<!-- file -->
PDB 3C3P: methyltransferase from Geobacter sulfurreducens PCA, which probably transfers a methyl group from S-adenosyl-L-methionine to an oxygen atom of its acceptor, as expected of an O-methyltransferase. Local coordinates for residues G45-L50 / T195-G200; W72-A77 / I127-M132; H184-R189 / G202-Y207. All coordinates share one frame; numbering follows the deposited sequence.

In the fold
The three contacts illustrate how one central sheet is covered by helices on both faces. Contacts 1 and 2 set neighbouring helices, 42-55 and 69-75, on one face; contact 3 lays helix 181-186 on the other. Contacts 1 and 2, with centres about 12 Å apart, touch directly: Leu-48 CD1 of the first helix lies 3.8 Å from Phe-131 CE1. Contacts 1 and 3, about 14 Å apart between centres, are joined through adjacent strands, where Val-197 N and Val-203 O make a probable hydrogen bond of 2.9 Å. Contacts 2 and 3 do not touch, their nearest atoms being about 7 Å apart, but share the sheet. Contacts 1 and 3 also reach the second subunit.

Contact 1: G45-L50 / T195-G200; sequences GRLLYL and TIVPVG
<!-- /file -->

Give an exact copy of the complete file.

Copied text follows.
PDB 3C3P: methyltransferase from Geobacter sulfurreducens PCA, which probably transfers a methyl group from S-adenosyl-L-methionine to an oxygen atom of its acceptor, as expected of an O-methyltransferase. Local coordinates for residues G45-L50 / T195-G200; W72-A77 / I127-M132; H184-R189 / G202-Y207. All coordinates share one frame; numbering follows the deposited sequence.

In the fold
The three contacts illustrate how one central sheet is covered by helices on both faces. Contacts 1 and 2 set neighbouring helices, 42-55 and 69-75, on one face; contact 3 lays helix 181-186 on the other. Contacts 1 and 2, with centres about 12 Å apart, touch directly: Leu-48 CD1 of the first helix lies 3.8 Å from Phe-131 CE1. Contacts 1 and 3, about 14 Å apart between centres, are joined through adjacent strands, where Val-197 N and Val-203 O make a probable hydrogen bond of 2.9 Å. Contacts 2 and 3 do not touch, their nearest atoms being about 7 Å apart, but share the sheet. Contacts 1 and 3 also reach the second subunit.

Contact 1: G45-L50 / T195-G200; sequences GRLLYL and TIVPVG